I’m a firm believer that what goes on in the kitchen should stay in the kitchen. But there are only seventeen steps from the kitchen to my library. And that fault in the kitchen, coupled with my not-so-recent fault of not remembering names, has got me worrying that I might be losing some of my cognitive researching abilities.
I mention these faults of mine because they lengthened the time it took to discover the identity of a certain Boswellian I was searching for. His first name was either Donald or David. My wife hoped his name was David because nobody wants to be named Donald anymore!
It all started on December 28, 2018. It was a Friday, so that meant I was toodling with my wife Linda and our friend Eve Harris. The women were toodling in a nearby thrift store in St. Petersburg. I was browsing and buying books in Mike Slicker’s Lighthouse Books. That was nineteen months ago. Lighthouse Books had not yet moved from St. Petersburg to Dade City. And our friend Eve was still alive….
I remember that I bought five books that day. I even posted about it on Facebook two days later.
I bought the Rickenbacker book for my Aviation Collection, the Dwiggins book for my Books About Books Collection, the two Boswell books for my Boswell Collection, and the Samuel Johnson book for my Samuel Johnson Collection. But the Boswellian I was looking for had nothing whatsoever to do with the two Boswell books. The Boswellian had something to do with the Samuel Johnson book, and everything to do with my sudden fear of losing my cognitive researching abilities.
The owner of the Samuel Johnson book, a James B. Marcus, inserted a postcard, photos of Litchfield, and two articles about Samuel Johnson in his book.
It was the information that was written on the post card that intrigued me. The sender, whose name was either Donald or David, wrote that his meeting at Auchinleck went well and that “they listened with proper respect.” I immediately went into research mode. I researched high, and I researched low, but could find nothing about a presentation given at Auchinleck in August of 1994. Looking back, what I should have done was to stare straight ahead at my desktop screen, and look for an obituary for a James B. Marcus. Instead, I wrote to my friend Terry Seymour that night and asked for his help in identifying the Boswellian I was looking for.
Terry had written a book about the Boswell Library at Auchineleck. But he had no information about the Boswellian who gave a presentation at Auchinleck in August of 1994. When the weekend was over, I found a place on my bookshelves for Marcus’s copy of Samuel Johnson and his World. And I put any other thoughts of identifying the Boswellian out of my mind.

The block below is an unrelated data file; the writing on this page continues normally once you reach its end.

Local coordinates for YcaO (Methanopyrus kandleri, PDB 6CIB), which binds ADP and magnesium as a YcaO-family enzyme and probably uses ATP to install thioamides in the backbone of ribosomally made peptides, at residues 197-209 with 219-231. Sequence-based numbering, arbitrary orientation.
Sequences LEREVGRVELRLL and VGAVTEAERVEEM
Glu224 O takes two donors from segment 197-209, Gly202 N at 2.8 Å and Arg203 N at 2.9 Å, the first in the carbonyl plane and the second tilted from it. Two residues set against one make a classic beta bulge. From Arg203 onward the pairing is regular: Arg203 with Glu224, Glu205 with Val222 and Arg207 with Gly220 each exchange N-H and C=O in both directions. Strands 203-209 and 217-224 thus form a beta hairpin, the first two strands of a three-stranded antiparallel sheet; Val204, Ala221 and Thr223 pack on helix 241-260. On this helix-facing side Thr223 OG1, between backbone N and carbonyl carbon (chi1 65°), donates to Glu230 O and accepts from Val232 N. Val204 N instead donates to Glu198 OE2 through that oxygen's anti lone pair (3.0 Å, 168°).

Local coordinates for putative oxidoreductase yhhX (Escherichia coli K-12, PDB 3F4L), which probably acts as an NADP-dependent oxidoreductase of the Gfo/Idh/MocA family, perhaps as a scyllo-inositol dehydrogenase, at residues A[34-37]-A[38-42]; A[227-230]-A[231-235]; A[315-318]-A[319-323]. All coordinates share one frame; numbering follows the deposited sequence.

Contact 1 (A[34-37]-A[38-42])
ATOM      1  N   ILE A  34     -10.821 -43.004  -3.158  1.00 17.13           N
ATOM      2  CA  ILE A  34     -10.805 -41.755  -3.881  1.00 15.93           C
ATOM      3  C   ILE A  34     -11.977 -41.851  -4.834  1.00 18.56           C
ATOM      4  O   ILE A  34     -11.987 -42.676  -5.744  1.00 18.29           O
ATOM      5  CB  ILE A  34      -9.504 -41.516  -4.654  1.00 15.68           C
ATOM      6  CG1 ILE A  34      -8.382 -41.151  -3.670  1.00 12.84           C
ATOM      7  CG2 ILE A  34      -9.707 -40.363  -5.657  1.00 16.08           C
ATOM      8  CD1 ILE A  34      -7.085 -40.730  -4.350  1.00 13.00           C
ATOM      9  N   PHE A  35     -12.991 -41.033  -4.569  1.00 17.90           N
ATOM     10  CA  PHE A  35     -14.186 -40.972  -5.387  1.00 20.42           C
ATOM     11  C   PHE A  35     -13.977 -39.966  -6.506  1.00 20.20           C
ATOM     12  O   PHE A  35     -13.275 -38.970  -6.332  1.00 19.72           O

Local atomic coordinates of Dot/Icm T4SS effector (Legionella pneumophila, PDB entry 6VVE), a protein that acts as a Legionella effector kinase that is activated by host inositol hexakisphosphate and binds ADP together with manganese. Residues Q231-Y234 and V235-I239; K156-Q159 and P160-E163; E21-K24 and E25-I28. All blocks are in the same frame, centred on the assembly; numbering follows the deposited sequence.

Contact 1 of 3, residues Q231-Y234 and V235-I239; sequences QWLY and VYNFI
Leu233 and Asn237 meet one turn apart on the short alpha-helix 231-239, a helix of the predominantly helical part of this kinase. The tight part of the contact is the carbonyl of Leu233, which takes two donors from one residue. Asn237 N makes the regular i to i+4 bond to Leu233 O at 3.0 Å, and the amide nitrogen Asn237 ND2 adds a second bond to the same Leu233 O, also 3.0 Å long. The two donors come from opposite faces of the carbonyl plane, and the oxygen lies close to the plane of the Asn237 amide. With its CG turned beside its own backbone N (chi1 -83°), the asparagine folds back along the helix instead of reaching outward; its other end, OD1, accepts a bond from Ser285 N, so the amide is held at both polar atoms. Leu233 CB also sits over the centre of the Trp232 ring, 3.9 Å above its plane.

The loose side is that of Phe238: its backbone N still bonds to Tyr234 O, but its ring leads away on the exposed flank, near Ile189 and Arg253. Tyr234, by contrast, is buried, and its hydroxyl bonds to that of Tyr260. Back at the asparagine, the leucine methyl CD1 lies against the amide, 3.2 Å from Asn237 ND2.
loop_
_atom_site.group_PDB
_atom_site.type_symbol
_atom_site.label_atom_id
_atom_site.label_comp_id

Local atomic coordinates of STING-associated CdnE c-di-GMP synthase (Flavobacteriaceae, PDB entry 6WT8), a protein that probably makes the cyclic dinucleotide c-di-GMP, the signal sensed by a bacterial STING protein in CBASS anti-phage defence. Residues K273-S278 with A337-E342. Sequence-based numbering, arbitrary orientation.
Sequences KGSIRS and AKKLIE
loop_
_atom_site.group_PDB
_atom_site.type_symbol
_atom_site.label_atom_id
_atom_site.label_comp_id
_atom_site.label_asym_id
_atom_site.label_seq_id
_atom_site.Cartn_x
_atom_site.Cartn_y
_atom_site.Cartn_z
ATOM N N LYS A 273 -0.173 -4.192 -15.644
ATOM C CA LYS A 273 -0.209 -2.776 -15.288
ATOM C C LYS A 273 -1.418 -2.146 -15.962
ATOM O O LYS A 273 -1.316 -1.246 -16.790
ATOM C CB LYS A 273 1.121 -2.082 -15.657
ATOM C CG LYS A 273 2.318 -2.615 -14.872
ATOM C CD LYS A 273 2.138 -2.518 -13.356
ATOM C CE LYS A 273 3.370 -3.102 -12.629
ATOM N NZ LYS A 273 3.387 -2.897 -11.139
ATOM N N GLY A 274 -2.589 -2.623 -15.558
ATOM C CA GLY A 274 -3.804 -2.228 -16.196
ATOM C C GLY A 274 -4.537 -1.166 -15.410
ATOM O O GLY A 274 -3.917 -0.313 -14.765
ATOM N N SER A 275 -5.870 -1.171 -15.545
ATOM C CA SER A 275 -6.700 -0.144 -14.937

Fast forward nineteen months to Wednesday, July 29, 2020. I wanted to do a post on the Samuel Johnson and James Boswell aficionados in my library. I decided to begin the post with J. B. Marcus’s copy of Samuel Johnson and his World. I went into research mode again. But this time I did not search high. And I did not search low. Instead, I took a good look at what would have been right in front of me all the time, if I had only looked straight ahead: the obituary of James B. Marcus.
I found Marcus’s obituary online at Legacy.com. He died on April 7, 2011 at the age of 89. Right there in front of my very eyes I read that James B. Marcus had a brother who lived in Sarasota. And his name was David. Dr. David W. Marcus was his full name.
Googling “David W. Marcus” didn’t get me anywhere. So I googled “David W. Marcus” and “Boswell.” And I learned that David W. Marcus was the author of Failed Laird, Successful Author: James Boswell of Auchinleck.
It gets better people! Or perhaps I should say that it got worse! Wednesday, July 29, 2020 was not the first time that I had seen the name David W. Marcus, or the title Failed Laird, Successful Author: James Boswell of Auchinleck. I just didn’t remember seeing them.
On March 15, 2019, my friend Gary Simons queried me with a research question. In the last few years, Gary had bought several books at A. Parker’s Books in Sarasota that had the bookplate of a David W. Marcus. Gary believed that he was a Johnson collector who lived in Sarasota. Gary wanted to know more about him, and asked if I had any suggestions. Gary mentioned that googling the name did not help. I don’t remember how I gained access to the website, but somehow I was able to browse researchgate.net. I retrieved the following citation, but was unable to read the full text. I thought that Marcus may have been a student of Pat Rogers at USF, and suggested that Gary contact Rogers.
Gary knew Pat Rogers. Moreover, Gary had been an adjunct professor at USF and was able to obtain a copy of David W. Marcus’s Vita. According to the vita, 1994 was not the first time that Marcus gave a presentation in Scotland.
I had received Gary’s query less than three months after I bought the book belonging to James B. Marcus. But the name, David W. Marcus, did not register in my mind. Nor did the mention in the post card about a presentation at Auchinleck. Forgetting the name is understandable because I’m bad at recalling names. But the Auchinleck presentation and the title of Marcus’s thesis/book definitely should have rang a few bells. And I should have been able to put two and two together. I have since changed my researching habits. Before researching high, and before researching low, I’m going to look straight ahead to see what the hell is directly in front of me!